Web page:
measure of inflation used in the Euro zone, the
    harmonised index of consumer prices (HICP), with
    a target rate set at 2 per cent per annum.
  • Main instrument of policy is the level of
    short-term interest rates. If the Bank thinks
    that inflation is likely to rise significantly
    above target, it will raise short-term interest
    rates in the expectation that this will reduce
    the expansion of money and credit and hence will
    reduce the pressure of demand in the economy.

7
Private Banks
  • Retail banking involves the provision of a wide
    range of banking services to business and
    personal clients.
  • Services provided include taking deposits at
    sight and short notice, making loans of various
    types and for various time periods, cheque
    clearing, foreign exchange and international
    remittances, safe-deposit facilities and
    financial advice.

8
Private Banks
  • Investment banking involves a mixture of banking
    and security trading, and most offer a range of
    specialised financial services to large and
    medium-sized companies and affluent persons.
  • Investment banks also manage new issues of
    securities by companies and also buy and sell
    existing securities on behalf of clients.

9
Measures of Money
  • Money serves first and foremost as a medium of
    exchange i.e. it facilitates the exchange of
    goods and services.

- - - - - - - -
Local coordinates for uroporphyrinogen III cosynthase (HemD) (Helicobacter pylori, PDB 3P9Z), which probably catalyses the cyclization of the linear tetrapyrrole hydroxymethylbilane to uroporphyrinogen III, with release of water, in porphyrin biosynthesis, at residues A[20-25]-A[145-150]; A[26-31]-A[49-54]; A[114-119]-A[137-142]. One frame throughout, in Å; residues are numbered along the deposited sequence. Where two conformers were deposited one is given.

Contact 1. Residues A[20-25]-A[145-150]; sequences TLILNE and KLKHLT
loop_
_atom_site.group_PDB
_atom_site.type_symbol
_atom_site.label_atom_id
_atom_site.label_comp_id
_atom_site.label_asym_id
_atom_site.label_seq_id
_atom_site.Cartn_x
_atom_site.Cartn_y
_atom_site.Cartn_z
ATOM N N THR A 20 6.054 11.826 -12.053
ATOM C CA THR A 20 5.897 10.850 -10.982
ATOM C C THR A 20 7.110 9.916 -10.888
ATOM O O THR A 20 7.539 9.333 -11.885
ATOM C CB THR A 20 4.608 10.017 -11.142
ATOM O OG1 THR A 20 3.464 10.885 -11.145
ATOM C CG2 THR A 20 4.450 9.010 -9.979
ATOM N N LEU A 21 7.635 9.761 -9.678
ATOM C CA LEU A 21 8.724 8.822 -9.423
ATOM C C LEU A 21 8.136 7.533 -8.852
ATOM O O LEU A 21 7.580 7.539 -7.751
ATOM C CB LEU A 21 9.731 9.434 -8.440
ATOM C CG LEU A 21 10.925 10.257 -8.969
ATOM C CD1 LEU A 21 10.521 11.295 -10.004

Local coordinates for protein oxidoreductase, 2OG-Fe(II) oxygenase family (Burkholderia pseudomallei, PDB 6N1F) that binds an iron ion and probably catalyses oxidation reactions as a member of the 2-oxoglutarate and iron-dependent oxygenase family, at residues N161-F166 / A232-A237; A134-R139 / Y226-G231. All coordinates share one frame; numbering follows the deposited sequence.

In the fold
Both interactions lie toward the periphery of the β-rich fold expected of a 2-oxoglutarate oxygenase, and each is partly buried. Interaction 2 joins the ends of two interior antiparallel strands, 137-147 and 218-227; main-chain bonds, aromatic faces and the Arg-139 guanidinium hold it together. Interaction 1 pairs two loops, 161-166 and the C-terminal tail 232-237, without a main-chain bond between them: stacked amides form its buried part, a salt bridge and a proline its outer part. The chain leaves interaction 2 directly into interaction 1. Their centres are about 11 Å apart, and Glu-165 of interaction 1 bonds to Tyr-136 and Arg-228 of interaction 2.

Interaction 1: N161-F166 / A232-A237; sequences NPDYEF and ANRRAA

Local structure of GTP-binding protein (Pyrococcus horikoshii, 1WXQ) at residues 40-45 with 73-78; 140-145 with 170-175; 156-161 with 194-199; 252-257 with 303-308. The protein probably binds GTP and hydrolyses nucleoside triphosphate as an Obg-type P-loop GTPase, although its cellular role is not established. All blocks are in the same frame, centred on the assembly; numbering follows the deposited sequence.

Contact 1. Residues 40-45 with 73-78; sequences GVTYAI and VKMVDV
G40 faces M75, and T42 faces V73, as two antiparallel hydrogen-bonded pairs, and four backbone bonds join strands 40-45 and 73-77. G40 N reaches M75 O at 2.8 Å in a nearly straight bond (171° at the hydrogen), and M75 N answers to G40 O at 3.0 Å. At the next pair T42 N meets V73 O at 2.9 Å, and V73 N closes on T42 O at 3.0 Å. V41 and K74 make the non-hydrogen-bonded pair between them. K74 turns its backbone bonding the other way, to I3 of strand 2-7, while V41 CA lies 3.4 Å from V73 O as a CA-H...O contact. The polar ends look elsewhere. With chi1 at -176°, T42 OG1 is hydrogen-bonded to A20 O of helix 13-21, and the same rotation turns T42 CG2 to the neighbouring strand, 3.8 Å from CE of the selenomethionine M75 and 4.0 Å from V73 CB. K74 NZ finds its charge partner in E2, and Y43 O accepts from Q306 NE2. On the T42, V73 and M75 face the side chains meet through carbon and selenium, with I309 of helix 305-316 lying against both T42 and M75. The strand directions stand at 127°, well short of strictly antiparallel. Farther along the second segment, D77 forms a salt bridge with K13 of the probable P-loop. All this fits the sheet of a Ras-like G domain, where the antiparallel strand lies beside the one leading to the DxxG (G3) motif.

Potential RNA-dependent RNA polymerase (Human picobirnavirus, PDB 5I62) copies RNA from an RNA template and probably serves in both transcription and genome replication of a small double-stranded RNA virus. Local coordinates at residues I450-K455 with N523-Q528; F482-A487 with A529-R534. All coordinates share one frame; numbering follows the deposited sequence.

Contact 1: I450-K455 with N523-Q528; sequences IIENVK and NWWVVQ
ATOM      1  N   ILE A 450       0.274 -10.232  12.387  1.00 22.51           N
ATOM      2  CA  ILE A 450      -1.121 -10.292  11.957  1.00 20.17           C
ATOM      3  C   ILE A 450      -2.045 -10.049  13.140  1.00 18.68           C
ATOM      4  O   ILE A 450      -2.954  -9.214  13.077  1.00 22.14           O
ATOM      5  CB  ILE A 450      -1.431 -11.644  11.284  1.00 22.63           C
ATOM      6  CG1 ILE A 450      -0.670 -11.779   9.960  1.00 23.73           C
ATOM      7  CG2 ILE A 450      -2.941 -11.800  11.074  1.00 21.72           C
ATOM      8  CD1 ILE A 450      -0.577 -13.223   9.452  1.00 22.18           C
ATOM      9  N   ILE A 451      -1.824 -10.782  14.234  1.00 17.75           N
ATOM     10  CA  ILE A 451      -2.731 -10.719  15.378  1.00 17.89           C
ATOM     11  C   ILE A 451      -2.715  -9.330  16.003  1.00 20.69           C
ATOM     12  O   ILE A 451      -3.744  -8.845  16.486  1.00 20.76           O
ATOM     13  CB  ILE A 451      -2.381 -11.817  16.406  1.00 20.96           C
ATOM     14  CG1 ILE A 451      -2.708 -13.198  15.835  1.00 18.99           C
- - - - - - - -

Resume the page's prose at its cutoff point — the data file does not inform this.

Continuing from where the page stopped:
• Money also serves as a store of value.
  • Money may be an imperfect store of value and most
    monies depreciate over time due to inflation, but
    for many purposes it remains a convenient means
    of storing value.
  • Money also serves as a unit of account it is the
    means by which we measure value.

10
Measures of Money
  • There can be no unambiguous statistical
    definition of what constitutes money.
  • The Bank of England has, since 1993, focused
    mainly on two measures
  • The narrowest definition, M0, covers notes and
    coin in circulation plus banks operational
    balances at the Bank of England.
  • M4 comprises holdings by private-sector residents
    of notes and coin and all sterling deposits
    (including CDs) at banks and building societies.

11
Short-Term Money Markets
  • The main markets for short-term funds are the
    interbank market, the market in large time
    deposits from non-bank sources, the market in
    CDs, and the market in repurchase agreements or